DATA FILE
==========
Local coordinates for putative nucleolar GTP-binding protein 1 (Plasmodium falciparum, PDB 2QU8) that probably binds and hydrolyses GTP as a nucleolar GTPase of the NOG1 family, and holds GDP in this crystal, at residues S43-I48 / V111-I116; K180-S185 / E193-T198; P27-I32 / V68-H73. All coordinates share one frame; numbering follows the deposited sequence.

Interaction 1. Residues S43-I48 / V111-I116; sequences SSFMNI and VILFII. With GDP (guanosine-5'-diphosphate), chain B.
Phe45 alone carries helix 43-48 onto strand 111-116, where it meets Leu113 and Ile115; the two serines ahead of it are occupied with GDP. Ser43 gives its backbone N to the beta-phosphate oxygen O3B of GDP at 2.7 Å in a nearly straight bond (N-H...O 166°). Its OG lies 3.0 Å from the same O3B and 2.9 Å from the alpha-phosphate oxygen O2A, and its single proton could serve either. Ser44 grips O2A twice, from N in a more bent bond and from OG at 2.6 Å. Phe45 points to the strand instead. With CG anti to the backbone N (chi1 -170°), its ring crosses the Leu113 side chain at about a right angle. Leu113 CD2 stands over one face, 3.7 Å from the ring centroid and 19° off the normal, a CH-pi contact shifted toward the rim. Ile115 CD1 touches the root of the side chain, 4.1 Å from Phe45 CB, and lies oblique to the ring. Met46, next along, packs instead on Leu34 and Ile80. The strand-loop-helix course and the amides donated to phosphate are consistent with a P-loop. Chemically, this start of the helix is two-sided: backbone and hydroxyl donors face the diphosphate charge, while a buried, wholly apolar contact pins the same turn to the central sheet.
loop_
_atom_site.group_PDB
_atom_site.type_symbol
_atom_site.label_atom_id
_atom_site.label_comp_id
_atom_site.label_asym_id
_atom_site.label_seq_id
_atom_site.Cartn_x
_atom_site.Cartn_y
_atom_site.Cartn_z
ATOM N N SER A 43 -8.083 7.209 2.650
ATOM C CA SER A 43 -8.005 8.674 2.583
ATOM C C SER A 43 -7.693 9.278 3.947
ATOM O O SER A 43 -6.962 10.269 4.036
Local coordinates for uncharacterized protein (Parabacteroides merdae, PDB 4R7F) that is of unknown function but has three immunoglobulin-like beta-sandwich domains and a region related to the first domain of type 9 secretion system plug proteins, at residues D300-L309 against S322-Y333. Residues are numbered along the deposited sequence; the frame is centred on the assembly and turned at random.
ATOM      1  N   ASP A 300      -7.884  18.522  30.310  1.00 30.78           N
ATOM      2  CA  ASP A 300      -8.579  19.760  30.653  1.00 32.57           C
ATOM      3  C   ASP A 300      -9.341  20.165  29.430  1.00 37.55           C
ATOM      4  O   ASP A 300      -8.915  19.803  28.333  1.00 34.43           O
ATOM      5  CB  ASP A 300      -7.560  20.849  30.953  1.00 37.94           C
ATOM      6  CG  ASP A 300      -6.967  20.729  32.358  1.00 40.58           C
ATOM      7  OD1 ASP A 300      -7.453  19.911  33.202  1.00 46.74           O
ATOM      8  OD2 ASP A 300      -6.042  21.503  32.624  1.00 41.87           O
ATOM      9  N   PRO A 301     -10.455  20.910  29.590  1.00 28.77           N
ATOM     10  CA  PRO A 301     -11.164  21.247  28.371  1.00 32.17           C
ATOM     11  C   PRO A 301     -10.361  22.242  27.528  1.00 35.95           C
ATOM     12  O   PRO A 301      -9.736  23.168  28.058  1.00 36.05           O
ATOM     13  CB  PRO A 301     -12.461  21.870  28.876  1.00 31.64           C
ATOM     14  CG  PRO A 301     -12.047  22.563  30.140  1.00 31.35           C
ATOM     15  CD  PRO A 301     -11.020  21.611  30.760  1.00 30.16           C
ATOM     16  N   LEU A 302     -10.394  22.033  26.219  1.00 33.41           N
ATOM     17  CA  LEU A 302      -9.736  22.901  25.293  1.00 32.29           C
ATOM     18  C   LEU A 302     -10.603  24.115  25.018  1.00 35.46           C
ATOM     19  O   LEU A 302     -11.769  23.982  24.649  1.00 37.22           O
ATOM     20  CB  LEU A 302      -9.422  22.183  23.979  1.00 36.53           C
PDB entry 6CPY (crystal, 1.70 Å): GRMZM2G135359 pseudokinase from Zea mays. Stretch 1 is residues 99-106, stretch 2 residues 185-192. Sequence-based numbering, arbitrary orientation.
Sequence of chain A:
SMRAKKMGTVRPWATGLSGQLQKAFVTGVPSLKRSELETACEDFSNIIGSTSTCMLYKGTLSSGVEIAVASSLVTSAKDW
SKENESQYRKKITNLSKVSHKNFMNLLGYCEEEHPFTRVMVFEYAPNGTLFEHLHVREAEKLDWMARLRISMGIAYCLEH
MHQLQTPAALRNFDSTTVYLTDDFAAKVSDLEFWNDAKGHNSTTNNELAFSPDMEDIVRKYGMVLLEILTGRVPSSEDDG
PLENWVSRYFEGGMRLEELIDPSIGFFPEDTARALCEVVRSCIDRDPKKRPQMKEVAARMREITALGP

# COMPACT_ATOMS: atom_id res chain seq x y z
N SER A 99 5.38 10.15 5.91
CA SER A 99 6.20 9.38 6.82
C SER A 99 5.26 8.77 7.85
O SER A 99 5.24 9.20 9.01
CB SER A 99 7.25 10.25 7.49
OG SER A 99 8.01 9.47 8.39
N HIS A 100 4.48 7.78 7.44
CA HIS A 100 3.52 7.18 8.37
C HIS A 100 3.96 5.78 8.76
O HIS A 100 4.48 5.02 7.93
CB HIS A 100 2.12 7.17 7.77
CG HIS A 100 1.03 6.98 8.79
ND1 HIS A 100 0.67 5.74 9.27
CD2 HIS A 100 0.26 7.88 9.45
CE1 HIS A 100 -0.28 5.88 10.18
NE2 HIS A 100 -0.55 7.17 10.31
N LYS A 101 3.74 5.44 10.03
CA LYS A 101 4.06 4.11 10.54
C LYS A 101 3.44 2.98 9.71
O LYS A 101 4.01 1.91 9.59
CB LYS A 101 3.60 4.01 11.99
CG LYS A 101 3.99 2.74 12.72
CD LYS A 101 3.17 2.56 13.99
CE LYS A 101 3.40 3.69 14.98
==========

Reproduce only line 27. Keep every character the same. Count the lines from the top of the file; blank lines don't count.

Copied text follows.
ATOM      9  N   PRO A 301     -10.455  20.910  29.590  1.00 28.77           N